John Lombardo’s exhibition at ArtEC, Jump!, ran from 17 to 27 July 2012.
Lombardo’s exhibition focuses on the girls of the Joe Slovo settlement in Port Elizabeth. But location is not important here, as the works are read easily enough as a broad commentary of poor and marginalized South African children.
It is difficult to separate the art from the activities that support it. Lombardo is an American artist who runs an art program for children who do not have access to art. He divides his time between South Africa and the US.
In this context, it is easy to appreciate and understand the emotional connection Lombardo has for his subjects, and he does a good enough job of translating it to the viewer.
The exhibition consists of large collages, clearly based on photographic works. They are figurative, bold and iconic. The figures are uniformly faceless but it is hard to tell whether this was an artistic decision, or simply because the faces were too complex to render in the medium.
The choice of medium itself is interesting enough. Traditional collages, constructed out of newspapers and magazines, are rare these days, and so it is refreshing but only because it is relatively deftly executed. It avoids looking hackneyed and amateurish, and succeeds in transforming what would otherwise be rather bland images. The medium flattens the image completely, and this is reinforced by the flat and neutral backgrounds, but, at the same time, it activates the surface, lending it movement and dynamism.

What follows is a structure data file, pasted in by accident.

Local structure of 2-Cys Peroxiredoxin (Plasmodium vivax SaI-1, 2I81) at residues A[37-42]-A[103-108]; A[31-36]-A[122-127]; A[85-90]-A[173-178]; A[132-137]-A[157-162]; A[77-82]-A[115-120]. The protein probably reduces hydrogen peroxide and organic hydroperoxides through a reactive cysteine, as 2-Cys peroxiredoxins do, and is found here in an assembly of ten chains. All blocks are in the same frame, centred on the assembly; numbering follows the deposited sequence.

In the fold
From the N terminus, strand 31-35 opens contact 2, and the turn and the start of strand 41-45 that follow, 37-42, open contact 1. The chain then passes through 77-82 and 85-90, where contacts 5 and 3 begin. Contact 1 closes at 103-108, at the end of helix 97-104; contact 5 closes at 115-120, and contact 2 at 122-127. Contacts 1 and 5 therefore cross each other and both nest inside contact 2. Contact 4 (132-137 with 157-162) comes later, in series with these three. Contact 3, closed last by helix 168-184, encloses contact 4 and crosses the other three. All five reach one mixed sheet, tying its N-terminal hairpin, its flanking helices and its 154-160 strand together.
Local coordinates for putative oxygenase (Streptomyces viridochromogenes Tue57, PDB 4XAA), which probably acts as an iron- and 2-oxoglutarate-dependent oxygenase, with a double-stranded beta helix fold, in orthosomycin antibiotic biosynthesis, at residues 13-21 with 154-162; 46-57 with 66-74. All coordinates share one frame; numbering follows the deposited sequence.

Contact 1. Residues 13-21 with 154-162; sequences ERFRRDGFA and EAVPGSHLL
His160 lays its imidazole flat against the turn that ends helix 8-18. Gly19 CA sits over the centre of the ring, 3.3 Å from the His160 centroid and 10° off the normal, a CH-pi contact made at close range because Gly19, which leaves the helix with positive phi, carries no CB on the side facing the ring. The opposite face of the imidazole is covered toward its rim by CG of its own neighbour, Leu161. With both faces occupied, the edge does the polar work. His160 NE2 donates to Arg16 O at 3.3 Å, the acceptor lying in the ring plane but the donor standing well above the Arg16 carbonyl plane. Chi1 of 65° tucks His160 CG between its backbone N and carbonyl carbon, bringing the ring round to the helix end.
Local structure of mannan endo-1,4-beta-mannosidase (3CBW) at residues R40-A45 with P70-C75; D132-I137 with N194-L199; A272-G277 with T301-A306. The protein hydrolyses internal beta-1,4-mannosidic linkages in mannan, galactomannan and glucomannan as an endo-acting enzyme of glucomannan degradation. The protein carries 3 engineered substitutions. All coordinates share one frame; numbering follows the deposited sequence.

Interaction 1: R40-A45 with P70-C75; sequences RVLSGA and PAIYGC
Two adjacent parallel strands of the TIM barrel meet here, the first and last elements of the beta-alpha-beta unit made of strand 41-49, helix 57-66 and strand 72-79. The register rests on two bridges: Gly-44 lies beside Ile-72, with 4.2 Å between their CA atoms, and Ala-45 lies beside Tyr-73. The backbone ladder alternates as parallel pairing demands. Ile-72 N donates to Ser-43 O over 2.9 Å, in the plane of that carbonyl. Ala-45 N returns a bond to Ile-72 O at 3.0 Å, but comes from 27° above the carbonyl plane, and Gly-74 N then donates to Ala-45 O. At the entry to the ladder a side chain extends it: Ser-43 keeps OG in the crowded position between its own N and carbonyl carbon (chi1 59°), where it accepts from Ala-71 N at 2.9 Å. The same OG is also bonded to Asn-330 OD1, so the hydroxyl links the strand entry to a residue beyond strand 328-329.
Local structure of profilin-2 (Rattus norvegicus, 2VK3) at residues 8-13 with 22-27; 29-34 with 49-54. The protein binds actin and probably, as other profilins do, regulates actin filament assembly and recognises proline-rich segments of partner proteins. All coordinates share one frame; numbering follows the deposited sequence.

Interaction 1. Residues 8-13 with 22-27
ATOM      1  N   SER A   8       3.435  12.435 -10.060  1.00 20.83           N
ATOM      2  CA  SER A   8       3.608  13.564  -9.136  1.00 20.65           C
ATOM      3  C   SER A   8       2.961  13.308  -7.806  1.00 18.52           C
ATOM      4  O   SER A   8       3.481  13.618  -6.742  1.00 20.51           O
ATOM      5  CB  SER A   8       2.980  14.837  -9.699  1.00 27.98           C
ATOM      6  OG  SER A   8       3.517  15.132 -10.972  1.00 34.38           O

The images are all of girls in mid-jump through skips or other schoolyard activities. They are poses and scenes that are familiar enough to every South African’s visual repertoire. And yet, the use of a rather playful and low-brow medium transforms that imagery and demand that the viewer looks at them with fresh eyes.
The execution does seem sometime ham-handed and amateurish, but that is easy to forgive because it speaks to the exhibition’s message. Here, the medium and the execution and the subject matter all blend together as one cohesive whole. It is naive and simple. It is not over-intellectual but neither is it trite or merely decorative. Regardless of the artist’s intentions, it is also inescapable that a comparison is drawn from these works to religious iconography. It is directly implied by the flattened spaces occupied by central, dominant figures in a moment of pure joy or play, which is not that far from depictions of religious and spiritual ecstasy.
And that message is communicated beautifully. This is an exhibition well worth seeing.
Once again, thanks must go to Nadine for all the groundwork.